Use this URL to cite or link to this record in EThOS: http://ethos.bl.uk/OrderDetails.do?uin=uk.bl.ethos.490810
Title: Craftsman and Client: the official commissions of Edward Carter Preston
Author: Bampton, Maureen Ann
ISNI:       0000 0001 3442 0888
Awarding Body: University of Liverpool
Current Institution: University of Liverpool
Date of Award: 2007
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Abstract:
Craftsman and Client: the official commissions of Edward Carter Preston. Edward Carter Preston (1884-1965) of Liverpool is known as a distinguished provincial sculptor and medallist, although his artistic talents went beyond these fields to include painting, toy making, and glassware. Whilst attempting to do justice to his life and its many artistic activities, the primary objective of this thesis is to research his official commissions. Carter Preston first achieved prominence as a medallist during the Great War of 1914-18 with his national competition-winning design for the Next-of-Kin Plaque that was to be presented to the families of those killed in action or who died on active service. This was followed by the commission for the design of the four crosses and gallantry medals for the RAF when this new service was founded in 1918. Subsequent commissions and competition wins extended his productive career as a medallist between the wars and through World War II. It finished with the design of the reverse of the Commonwealth Korea Campaign medal (1950-53). As official state awards and products of the Royal Mint, these projects generated substantial files in the National Archive, which allow us to explore in depth the complex interrelationships between artist and the commissioning authorities, as well as the contributions of others involved in the design (notably George Hill, curator of medals in the British Museum, who was employed as a consultant, and King George V who interested himself and intervened personally in the design of medals and decorations). Carter Preston's second major project was the commiSSion for the sculptural decoration 9.f Liverpool's Anglican Cathedral, which dominated the middle years of his career. Because of the excellent files from the Diocesan archive and the Radcliffe Papers (now in the Liverpool Record Office) and the Giles Gilbert Scott Archive (Royal Institute Of British Architects Architectural Library) it is possible to explore the triangular relationship between the artist, the architect, Sir Giles Gilbert Scott, and the chairman to the diocese, Sir Frederick Morton Radcliffe, who not only represented the client but also expressed strong views on the iconography of religious art. Although not unique, it is unusual to find a twentieth-century artistic project which is as well documented as this one, and which allows us to follow the genesis and evolution of the sculpture to this level of detail. The archival sources are supplemented by the family papers of Carter Preston, and the opportunity for personal correspondence and discussion with surviving family members including his daughter & son in law, Julia & Michael Pugh Thomas, who very kindly let me explore their collections. . Discussion of the medals and the cathedral SCUlpture forms of the core of the thesis, and is almost entirely based on primary material. The thesis places this activity within a broader framework of the artist's upbringing, training and early years in what was one of the livelier British artistic communities. Liverpool's Late-Nineteenthand Twentieth-Century artistic milieu has been the subject of numerous memoirs as well as recent published studies, which have been employed to provide a context for Edward Carter Preston's social and artistic formation.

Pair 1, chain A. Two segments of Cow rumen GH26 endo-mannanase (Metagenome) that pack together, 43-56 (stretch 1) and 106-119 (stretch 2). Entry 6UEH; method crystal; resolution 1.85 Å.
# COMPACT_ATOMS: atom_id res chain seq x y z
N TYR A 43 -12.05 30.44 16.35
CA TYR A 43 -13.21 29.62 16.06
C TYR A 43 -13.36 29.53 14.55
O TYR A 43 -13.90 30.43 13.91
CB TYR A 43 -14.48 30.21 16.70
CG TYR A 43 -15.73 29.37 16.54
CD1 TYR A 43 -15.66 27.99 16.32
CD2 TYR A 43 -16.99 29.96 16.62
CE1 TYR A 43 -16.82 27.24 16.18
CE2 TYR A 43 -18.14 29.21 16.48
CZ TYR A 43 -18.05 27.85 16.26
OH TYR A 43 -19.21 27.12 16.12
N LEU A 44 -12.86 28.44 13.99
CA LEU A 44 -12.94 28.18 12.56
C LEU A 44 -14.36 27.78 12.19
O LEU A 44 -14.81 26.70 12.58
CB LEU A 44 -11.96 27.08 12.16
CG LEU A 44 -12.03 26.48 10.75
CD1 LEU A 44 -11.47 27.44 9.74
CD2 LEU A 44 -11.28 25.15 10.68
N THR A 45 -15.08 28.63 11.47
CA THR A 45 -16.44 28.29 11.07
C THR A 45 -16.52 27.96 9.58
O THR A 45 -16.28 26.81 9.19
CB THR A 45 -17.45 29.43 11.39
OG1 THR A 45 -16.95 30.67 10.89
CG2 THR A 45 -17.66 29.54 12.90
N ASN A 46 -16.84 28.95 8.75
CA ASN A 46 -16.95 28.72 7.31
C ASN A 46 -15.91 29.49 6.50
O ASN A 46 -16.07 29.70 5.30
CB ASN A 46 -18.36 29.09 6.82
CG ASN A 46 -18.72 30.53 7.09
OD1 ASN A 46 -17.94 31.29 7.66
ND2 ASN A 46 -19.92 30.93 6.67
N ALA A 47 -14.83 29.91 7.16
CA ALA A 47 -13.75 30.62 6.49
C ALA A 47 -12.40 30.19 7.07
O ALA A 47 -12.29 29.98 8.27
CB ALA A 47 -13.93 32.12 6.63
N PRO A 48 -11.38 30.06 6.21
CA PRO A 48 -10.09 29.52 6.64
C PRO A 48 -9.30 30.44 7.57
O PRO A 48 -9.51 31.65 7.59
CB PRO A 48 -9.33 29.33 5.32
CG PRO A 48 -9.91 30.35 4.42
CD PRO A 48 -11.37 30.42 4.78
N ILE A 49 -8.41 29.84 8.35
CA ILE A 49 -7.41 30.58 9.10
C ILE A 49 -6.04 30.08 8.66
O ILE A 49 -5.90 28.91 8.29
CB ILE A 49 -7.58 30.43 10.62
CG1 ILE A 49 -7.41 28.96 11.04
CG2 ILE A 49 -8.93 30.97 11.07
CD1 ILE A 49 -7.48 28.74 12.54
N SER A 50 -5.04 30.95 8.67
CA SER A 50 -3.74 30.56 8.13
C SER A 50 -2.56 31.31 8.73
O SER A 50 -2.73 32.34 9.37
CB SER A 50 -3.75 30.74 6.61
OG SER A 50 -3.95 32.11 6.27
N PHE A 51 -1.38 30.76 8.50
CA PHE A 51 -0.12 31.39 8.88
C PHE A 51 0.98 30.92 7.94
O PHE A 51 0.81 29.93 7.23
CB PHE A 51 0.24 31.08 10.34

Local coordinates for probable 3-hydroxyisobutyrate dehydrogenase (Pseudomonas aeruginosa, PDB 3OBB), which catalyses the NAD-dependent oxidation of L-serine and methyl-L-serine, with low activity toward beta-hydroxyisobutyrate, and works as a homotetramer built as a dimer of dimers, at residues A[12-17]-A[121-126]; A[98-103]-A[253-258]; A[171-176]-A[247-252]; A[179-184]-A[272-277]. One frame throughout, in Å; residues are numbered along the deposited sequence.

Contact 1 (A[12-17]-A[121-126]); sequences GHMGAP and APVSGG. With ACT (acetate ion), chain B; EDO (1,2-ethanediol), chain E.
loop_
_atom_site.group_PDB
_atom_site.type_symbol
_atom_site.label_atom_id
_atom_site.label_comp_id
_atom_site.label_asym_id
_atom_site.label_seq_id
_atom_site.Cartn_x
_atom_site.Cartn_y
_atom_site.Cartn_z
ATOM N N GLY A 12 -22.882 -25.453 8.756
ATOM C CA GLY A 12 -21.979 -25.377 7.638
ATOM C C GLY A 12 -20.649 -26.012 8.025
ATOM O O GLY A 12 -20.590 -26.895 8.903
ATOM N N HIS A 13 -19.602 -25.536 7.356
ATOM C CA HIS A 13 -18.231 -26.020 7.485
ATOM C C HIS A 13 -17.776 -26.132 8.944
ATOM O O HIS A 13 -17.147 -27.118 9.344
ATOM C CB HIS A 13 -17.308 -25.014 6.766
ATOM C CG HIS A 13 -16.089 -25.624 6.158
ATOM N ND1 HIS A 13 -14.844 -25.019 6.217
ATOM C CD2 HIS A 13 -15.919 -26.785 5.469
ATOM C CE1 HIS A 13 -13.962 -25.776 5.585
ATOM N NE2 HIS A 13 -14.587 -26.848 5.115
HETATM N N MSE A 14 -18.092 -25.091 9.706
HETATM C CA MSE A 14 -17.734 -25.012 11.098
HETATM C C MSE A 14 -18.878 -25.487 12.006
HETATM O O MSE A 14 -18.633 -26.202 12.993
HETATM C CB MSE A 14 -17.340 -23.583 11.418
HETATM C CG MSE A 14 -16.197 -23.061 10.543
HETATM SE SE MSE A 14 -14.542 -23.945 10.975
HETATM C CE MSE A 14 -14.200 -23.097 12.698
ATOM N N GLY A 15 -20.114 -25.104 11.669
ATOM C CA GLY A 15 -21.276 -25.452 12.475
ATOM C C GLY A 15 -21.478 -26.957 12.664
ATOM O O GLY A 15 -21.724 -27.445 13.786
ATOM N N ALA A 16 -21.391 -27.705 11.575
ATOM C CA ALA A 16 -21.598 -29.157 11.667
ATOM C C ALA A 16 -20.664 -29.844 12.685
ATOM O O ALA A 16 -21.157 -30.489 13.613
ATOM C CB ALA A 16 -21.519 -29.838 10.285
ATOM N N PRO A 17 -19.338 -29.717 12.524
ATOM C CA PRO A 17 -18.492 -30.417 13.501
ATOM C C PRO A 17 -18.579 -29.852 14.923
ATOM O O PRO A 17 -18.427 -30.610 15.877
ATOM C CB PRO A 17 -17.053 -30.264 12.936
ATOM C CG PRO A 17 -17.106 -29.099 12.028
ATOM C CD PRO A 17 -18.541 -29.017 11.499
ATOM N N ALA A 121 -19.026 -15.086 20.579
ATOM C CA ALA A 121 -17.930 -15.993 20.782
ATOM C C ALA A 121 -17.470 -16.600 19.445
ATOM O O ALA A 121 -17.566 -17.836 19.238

Supervisor: Not available Sponsor: Not available
Qualification Name: University of Liverpool, 2007 Qualification Level: Doctoral
EThOS ID: uk.bl.ethos.490810  DOI: Not available
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